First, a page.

Missing a phone call.
How many times has that happened to you and as a result, you missed an event that became historic, or even legendary?
On September 25, 1966 I was not home when a friend of mine, a longtime Dodger fan, called saying he had an extra ticket to the Cubs game and wanting to know if I wanted to go. By the time I got home it was too late, so I missed...
... what was billed as "the first great matchup of the Jewish lefthanders", Kenny Holtzman and Sandy Koufax at Wrigley Field. No one knew at the time that Koufax would retire at the end of that season, and that the September 25 game (only one day after Yom Kippur) would be the only time these pitchers would face each other.
It was a matchup for the ages, despite the relative position of the two teams. The Dodgers were fighting for a pennant, which they eventually won; the Cubs were 33 games out of first place, in 10th place in a 10-team league.
But that day, Holtzman, a rookie, was better than the veteran Hall-of-Famer. The Cubs scored two runs in the first inning off Koufax... and Holtzman kept putting up zeroes. In fact, he took a no-hitter into the ninth inning, having allowed only one baserunner (on a third-inning walk to Dick Schofield). Though he lost the no-hitter and shutout in the ninth, he won the game 2-1, and the near no-no was a precursor to the rest of Holtzman's Cub career.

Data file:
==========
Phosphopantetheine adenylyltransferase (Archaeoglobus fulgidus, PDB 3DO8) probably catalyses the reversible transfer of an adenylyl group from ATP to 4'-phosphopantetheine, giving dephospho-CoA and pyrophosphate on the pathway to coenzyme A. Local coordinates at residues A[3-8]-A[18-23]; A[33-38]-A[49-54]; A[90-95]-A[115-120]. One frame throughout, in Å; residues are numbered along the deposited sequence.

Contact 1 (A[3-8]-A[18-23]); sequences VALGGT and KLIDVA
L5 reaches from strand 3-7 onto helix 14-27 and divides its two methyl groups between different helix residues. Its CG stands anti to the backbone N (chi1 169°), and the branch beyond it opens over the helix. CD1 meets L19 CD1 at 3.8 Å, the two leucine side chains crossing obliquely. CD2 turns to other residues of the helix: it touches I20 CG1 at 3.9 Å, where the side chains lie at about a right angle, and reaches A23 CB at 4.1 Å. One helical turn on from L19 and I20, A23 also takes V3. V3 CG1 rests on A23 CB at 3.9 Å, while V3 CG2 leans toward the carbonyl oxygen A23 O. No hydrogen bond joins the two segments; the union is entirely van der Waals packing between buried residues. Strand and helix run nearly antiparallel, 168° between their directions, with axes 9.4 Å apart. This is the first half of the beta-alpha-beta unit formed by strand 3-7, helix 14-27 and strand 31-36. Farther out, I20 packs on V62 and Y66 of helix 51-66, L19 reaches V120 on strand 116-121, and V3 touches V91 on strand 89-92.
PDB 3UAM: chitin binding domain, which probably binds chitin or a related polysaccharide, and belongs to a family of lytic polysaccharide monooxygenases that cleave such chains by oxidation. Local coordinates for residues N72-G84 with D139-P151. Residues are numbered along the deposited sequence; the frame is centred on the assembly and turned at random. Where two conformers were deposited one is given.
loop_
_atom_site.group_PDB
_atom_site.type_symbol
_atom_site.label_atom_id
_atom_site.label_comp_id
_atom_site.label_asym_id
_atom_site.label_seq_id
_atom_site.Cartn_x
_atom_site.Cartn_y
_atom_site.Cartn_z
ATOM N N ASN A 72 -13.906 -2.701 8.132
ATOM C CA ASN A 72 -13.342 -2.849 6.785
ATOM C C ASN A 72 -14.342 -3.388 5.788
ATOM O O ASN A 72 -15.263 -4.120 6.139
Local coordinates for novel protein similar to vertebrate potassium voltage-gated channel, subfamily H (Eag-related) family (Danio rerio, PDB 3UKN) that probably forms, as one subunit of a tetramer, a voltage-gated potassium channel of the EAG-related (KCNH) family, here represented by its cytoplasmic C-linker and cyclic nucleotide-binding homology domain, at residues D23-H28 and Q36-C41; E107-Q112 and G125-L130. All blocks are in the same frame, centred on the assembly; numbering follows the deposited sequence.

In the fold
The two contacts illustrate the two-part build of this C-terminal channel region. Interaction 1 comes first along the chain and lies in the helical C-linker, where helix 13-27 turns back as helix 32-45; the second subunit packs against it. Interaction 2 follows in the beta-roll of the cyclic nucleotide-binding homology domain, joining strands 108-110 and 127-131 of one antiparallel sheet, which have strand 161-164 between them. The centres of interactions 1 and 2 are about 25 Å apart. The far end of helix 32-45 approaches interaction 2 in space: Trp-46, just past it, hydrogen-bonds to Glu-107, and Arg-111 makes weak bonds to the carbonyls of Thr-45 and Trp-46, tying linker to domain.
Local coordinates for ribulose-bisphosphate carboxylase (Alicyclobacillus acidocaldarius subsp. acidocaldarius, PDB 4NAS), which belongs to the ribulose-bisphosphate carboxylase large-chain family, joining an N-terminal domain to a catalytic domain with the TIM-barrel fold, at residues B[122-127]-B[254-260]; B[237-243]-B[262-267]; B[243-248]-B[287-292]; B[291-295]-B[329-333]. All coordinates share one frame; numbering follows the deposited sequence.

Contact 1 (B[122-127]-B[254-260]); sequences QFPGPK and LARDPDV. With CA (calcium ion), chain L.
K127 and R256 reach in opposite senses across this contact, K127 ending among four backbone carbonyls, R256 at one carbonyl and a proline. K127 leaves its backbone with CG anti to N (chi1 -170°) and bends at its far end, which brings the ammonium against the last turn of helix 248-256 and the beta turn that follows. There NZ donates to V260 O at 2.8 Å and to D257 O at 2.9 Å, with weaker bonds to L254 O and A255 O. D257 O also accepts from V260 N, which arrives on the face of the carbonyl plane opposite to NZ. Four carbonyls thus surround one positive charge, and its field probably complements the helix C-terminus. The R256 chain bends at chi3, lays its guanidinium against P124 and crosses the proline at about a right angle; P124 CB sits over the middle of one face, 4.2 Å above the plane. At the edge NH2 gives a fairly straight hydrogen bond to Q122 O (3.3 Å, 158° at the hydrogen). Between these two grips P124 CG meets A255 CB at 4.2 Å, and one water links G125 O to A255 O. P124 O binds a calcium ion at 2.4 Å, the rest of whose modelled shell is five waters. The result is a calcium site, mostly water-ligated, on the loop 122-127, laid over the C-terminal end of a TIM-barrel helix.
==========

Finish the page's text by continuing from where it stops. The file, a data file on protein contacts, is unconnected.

Kenneth Dale Holtzman was born on November 3, 1945 in St. Louis and attended the University of Illinois, from where he was the Cubs' fourth-round choice in the very first amateur draft, held in 1965. By the end of that season he had made his major league debut at the age of 19, throwing three games in relief.
With the Cubs definitely in "building" mode, in 1966 Holtzman became a rotation starter; his 11-16 record belied a fine performance that included 9 complete games and a respectable 3.79 ERA. He might have burst onto the national scene the following year -- except that he had made military obligations during his college days and thus was asked to serve most of the 1967 season in the National Guard, after beginning the season in the rotation. They gave him passes to pitch for the Cubs on occasional weekends; he made twelve starts and went 9-0 with a fine 2.53 ERA. This included this 11-inning complete game against the Dodgers on May 14 (I know at least one BCB reader who will smile at the words "11-inning complete game"!), and four good performances on his weekend passes.